EXCLUSIVE: An interview with the production designer Scott P. Murphy
Production designer Scott P. Murphy, best known for his work on the critically acclaimed Netflix TV series Bloodline, The Punisher, Daredevil and Spider-man 2 talks to Mandy News about his journey towards becoming a production designer and what it was like working on Marvel shows.
Introduce yourself and tell the audience at Mandy News how you become a production designer?
I studied architecture and I wanted to be an architect since I was quite young - so I went to under-grad for architecture. The grad school was The Southern California school of architecture. When I went there it was in Santa Monica, now it’s in downtown Los Angeles. I started there in 1988, I think that was when Los Angeles was at its peak, with the Olympics that happened in 1984, I really think it was somewhere people wanted to be. I mention the Los Angeles aspect of it, because as everyone knows the main business there is entertainment. It would be very hard to live in Los Angeles without the entertainment business somehow touching your life, or affecting your life.
This is in terms of the friends you make, the businesses that you deal with. And what happened with me, was right out of grad-school - the economy was not great - there were very few jobs in architecture and I had interns with a couple of very big name: Richard Myer and partners, I worked on an intern with his LA office for the Getty Museum project. And while I was in grad-school I started working with Franco Gary and associates on the Disney Concert Hall. Even with those two big names on my resume, it was incredibly hard to find a job in architecture. So I ended-up responding to an ad that had been posted at my grad-school for a company called Landmark Entertainment, their main business was theme park design.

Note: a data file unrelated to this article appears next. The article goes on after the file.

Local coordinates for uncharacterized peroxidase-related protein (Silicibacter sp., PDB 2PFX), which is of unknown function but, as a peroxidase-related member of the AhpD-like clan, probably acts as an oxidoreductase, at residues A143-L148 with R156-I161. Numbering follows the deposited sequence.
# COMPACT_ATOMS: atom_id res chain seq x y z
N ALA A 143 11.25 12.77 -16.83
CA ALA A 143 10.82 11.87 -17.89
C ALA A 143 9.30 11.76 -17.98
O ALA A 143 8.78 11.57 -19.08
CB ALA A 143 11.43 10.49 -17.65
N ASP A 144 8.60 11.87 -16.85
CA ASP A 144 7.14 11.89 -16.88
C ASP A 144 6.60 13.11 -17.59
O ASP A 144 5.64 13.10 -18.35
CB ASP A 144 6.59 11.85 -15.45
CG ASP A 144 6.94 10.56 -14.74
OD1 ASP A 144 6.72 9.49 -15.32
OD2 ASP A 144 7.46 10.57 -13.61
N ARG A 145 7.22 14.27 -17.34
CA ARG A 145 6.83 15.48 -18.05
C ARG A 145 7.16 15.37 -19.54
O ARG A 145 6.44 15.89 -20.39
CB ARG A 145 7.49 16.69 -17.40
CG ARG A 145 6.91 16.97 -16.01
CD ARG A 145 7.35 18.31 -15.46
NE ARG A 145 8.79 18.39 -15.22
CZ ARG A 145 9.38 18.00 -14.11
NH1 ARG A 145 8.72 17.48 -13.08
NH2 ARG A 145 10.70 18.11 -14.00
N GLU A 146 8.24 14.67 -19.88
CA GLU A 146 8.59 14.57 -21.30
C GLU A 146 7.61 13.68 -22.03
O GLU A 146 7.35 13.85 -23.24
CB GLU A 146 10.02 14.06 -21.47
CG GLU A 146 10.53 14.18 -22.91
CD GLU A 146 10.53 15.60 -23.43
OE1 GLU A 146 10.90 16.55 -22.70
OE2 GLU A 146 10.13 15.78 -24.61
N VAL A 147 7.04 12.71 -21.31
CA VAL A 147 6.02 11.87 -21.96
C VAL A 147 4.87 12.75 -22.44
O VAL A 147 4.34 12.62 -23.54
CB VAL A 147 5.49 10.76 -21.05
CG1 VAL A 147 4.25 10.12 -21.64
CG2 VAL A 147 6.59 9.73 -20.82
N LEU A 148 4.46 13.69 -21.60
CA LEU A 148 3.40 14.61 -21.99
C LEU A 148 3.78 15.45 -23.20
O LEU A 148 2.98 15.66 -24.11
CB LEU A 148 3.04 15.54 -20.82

So I went for the interview, ended-up getting the job, I guess my title was ‘set designer’. There were are number of set designers, we were working on a theme park for Oita Japan, in a small resort town and Landmark was doing that project and another one in Tokyo. So I ended-up working for Landmark for about a year and a half. It was very strange working in that world for me because I’d come out of architecture and my grad-school was very avant-garde, cutting edge school of architecture with a lot of theoretical stuff. All of a sudden, I was drawing elf huts and things like that, so it was a bit of a culture shock for me. But there were quite a few people who were doing what I was doing that were set designers in film and television and one of the people I worked with knew about a job opening on an American soap opera called Santa Barbra - it’s no longer on the air- and I interviewed for that and ended-up getting the job.
So that was my first job in television and I had no idea what I was doing. They crank-out a lot of scenery, they shoot 40mins every day, five days a week. So I learned quickly. This was at the old NBC lot at Burbank and the construction shop there which built all of our sets and set for other shows. There was a guy who had an office across the street who was a production designer, he had seen some of my drawings in the shop – he had an opening and somehow word got to me that he was interested in meeting with me, so I ended-up working with him for about 6months. Within that time, I had about 13 shows to add to my resume. So I went from one television show to around 14 very quickly. And after that I got hired on my first movie, I think my title for that was draftsperson. It was called The Road to Wellville and it was directed by Alan Parker.
And that was fantastic, it was a very design-heavy show. And then over the years working as a draftsman, set designer, assistant art director, probably for a decade or so and eventually had the opportunity to interview for the job of art director position on a pilot called Third watch and I think that show went 5/6 seasons. That was my first art directing jobs and I didn’t think I was going to get it and I almost didn’t go to the interview. It was in New York and it was very slow in New York at that time and the designer could have his choice of anyone. I ended-up interviewing and getting the job. That show was about the New York Police Department, paramedics and firefighters and my father was a firefighter, so I think that’s one of the things that really gave me the edge.